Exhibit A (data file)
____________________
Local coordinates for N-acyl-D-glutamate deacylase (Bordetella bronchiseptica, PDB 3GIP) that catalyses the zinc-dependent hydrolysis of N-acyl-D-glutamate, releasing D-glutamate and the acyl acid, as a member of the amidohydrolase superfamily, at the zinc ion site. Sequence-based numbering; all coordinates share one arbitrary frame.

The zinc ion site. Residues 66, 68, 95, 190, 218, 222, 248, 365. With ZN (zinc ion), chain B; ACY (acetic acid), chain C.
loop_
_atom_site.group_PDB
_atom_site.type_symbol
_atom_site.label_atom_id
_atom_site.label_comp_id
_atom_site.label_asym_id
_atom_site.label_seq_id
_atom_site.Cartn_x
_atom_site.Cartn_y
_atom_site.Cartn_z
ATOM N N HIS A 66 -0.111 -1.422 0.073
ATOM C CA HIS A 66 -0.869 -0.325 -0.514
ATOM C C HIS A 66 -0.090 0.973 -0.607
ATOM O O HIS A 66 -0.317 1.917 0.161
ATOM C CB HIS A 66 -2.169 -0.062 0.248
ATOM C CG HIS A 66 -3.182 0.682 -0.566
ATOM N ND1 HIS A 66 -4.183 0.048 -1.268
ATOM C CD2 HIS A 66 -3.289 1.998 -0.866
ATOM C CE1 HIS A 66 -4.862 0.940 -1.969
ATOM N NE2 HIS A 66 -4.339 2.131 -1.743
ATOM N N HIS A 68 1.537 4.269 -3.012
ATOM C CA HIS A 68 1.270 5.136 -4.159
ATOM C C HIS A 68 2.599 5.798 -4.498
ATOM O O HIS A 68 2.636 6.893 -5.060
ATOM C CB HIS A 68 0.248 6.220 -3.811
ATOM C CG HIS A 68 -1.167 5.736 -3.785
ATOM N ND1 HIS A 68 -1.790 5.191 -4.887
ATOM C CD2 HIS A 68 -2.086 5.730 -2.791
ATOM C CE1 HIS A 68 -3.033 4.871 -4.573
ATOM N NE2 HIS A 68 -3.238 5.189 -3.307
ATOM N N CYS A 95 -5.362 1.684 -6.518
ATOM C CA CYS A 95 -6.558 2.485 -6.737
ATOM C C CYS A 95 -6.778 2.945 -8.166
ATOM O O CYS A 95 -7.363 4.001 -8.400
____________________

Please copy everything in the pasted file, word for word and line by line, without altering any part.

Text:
Local coordinates for N-acyl-D-glutamate deacylase (Bordetella bronchiseptica, PDB 3GIP) that catalyses the zinc-dependent hydrolysis of N-acyl-D-glutamate, releasing D-glutamate and the acyl acid, as a member of the amidohydrolase superfamily, at the zinc ion site. Sequence-based numbering; all coordinates share one arbitrary frame.

The zinc ion site. Residues 66, 68, 95, 190, 218, 222, 248, 365. With ZN (zinc ion), chain B; ACY (acetic acid), chain C.
loop_
_atom_site.group_PDB
_atom_site.type_symbol
_atom_site.label_atom_id
_atom_site.label_comp_id
_atom_site.label_asym_id
_atom_site.label_seq_id
_atom_site.Cartn_x
_atom_site.Cartn_y
_atom_site.Cartn_z
ATOM N N HIS A 66 -0.111 -1.422 0.073
ATOM C CA HIS A 66 -0.869 -0.325 -0.514
ATOM C C HIS A 66 -0.090 0.973 -0.607
ATOM O O HIS A 66 -0.317 1.917 0.161
ATOM C CB HIS A 66 -2.169 -0.062 0.248
ATOM C CG HIS A 66 -3.182 0.682 -0.566
ATOM N ND1 HIS A 66 -4.183 0.048 -1.268
ATOM C CD2 HIS A 66 -3.289 1.998 -0.866
ATOM C CE1 HIS A 66 -4.862 0.940 -1.969
ATOM N NE2 HIS A 66 -4.339 2.131 -1.743
ATOM N N HIS A 68 1.537 4.269 -3.012
ATOM C CA HIS A 68 1.270 5.136 -4.159
ATOM C C HIS A 68 2.599 5.798 -4.498
ATOM O O HIS A 68 2.636 6.893 -5.060
ATOM C CB HIS A 68 0.248 6.220 -3.811
ATOM C CG HIS A 68 -1.167 5.736 -3.785
ATOM N ND1 HIS A 68 -1.790 5.191 -4.887
ATOM C CD2 HIS A 68 -2.086 5.730 -2.791
ATOM C CE1 HIS A 68 -3.033 4.871 -4.573
ATOM N NE2 HIS A 68 -3.238 5.189 -3.307
ATOM N N CYS A 95 -5.362 1.684 -6.518
ATOM C CA CYS A 95 -6.558 2.485 -6.737
ATOM C C CYS A 95 -6.778 2.945 -8.166
ATOM O O CYS A 95 -7.363 4.001 -8.400